Despite a slow start to this year, the Bruins are not doomed by any means. They have 35 points in the first 32 games, not nearly matching their pace from last season but still in position to fight for a playoff spot. Rask's numbers have dipped a tiny bit and the power play has not matched the effectiveness of last year's unit. During their monster regular season in 2013-14, they were a +84 in goal differential. That spread is -3 so far this season. The Bruins will need more balanced play on both ends of the ice to complement their outstanding goaltender in order to move up in the standings and claim a spot in the playoffs come April.

4. Columbus Blue Jackets

The Blue Jackets came out of nowhere in 2013-14 to finish with 93 points and grab a wild card spot in the Eastern Conference Playoffs. They were led offensively by budding young superstar Ryan Johansen, who led the team with 30 goals and 63 points. Goalie Sergei Bobrovsky played excellent in net, winning 32 games and posting an impressive save percentage(92.3). They played hard in the first round of the playoffs against the division-winning Pittsburgh Penguins, eventually losing in six games. 

Columbus came into this season with high expectations coming off of last year's playoff appearance. But the Blue Jackets came out of the gate very slow and put themselves into a hole in the standings. There disappointing start raised some questions as to the makeup of this team. Some of that can certainly be attributed to injury, but the team is healthy for the most part now and coach Todd Richards has his boys playing at a high level. They had won seven games in a row prior to losing friday night to the Capitals. They will need to continue that level of play in order to counteract their poor start. We will see if they can make another run in the Metropolitan Division.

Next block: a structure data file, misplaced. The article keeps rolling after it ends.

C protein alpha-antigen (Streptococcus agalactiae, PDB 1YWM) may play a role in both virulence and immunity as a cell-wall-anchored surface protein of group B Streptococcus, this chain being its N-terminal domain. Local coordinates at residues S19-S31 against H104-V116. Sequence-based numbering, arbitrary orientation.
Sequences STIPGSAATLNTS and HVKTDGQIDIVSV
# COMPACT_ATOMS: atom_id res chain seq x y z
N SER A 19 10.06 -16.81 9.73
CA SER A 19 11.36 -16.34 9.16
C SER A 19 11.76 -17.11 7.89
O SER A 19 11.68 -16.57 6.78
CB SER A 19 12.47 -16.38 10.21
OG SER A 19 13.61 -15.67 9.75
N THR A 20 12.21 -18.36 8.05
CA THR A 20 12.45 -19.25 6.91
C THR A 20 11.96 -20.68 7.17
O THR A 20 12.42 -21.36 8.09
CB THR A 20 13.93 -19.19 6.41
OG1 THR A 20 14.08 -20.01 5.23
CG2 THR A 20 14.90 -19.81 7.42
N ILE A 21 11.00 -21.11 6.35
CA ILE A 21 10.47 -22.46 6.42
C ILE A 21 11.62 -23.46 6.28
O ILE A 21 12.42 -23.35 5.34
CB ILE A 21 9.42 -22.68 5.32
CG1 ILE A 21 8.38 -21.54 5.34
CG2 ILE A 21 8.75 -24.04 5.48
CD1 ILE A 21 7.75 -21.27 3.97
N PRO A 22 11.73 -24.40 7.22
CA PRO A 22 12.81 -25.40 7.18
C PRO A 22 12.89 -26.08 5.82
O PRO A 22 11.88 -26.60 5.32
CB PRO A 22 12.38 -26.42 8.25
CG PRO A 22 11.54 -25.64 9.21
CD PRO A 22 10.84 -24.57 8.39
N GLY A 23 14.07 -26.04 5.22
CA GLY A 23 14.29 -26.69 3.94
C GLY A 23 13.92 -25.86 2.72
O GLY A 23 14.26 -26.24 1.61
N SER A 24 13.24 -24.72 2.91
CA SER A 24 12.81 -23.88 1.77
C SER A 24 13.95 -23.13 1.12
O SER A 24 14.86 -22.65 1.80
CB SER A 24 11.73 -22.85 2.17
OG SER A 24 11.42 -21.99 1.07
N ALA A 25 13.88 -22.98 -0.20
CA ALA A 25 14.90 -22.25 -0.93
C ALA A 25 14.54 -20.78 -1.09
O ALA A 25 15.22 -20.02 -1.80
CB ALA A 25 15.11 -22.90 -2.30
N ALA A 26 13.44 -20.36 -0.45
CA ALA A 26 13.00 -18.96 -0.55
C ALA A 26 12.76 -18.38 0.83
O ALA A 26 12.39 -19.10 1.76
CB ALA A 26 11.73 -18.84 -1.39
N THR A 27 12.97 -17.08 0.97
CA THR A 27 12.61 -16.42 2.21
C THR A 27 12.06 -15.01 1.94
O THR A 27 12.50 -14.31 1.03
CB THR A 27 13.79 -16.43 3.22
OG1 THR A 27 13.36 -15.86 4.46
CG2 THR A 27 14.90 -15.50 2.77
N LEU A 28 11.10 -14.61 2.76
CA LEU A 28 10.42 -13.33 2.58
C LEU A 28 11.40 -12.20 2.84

5. The Mumps

The last disappointment so far in the NHL season is not the play of a team or a player. Probably the most disappointing issue in the league right now is the mumps outbreak. At last count, fifteen players had been diagnosed including all-world player Sidney Crosby and New York Rangers center Derick Brassard. On top of that, it seems that even more players are being held out of games as a precaution to avoid contracting the illness. 

The NHL released a league-wide memo establishing protocols for how to handle these situations. Deputy Commissioner Bill Daly's comments about the situation made some people feel a little bit better. Saying that the league does not view this outbreak as a long-term threat to players' health is comforting. He also mentioned that the experts with whom the league consults do not believe this to be as big of an issue as the media would make it seem. 

Players on a hockey team spend a lot of time around each other. The locker room environment makes transmission of any sickness that much more likely. You hate to see situations like this regardless of the caliber of player. It's not any one persons fault, but you hate to see an outbreak like this affect an otherwise compelling NHL season. Here's hoping that no more players are affected by this and that by the end of the season it will have been a footnote and not a major storyline in the league.